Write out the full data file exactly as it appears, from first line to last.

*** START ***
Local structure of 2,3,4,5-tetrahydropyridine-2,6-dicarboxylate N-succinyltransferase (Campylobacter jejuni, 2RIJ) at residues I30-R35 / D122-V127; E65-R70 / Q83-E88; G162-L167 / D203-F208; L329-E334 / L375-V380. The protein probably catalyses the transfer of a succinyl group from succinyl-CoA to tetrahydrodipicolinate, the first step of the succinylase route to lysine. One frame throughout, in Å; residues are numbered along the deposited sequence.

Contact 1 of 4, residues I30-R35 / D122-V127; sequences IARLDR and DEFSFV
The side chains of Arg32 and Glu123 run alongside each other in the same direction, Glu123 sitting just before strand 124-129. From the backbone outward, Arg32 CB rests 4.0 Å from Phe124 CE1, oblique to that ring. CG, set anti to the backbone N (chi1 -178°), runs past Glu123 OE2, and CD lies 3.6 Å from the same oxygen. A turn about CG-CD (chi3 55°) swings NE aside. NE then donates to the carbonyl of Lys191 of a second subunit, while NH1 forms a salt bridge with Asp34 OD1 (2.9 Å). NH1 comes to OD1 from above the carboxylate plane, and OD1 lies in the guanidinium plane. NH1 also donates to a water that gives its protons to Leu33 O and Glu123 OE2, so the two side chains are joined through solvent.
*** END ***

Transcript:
Local structure of 2,3,4,5-tetrahydropyridine-2,6-dicarboxylate N-succinyltransferase (Campylobacter jejuni, 2RIJ) at residues I30-R35 / D122-V127; E65-R70 / Q83-E88; G162-L167 / D203-F208; L329-E334 / L375-V380. The protein probably catalyses the transfer of a succinyl group from succinyl-CoA to tetrahydrodipicolinate, the first step of the succinylase route to lysine. One frame throughout, in Å; residues are numbered along the deposited sequence.

Contact 1 of 4, residues I30-R35 / D122-V127; sequences IARLDR and DEFSFV
The side chains of Arg32 and Glu123 run alongside each other in the same direction, Glu123 sitting just before strand 124-129. From the backbone outward, Arg32 CB rests 4.0 Å from Phe124 CE1, oblique to that ring. CG, set anti to the backbone N (chi1 -178°), runs past Glu123 OE2, and CD lies 3.6 Å from the same oxygen. A turn about CG-CD (chi3 55°) swings NE aside. NE then donates to the carbonyl of Lys191 of a second subunit, while NH1 forms a salt bridge with Asp34 OD1 (2.9 Å). NH1 comes to OD1 from above the carboxylate plane, and OD1 lies in the guanidinium plane. NH1 also donates to a water that gives its protons to Leu33 O and Glu123 OE2, so the two side chains are joined through solvent.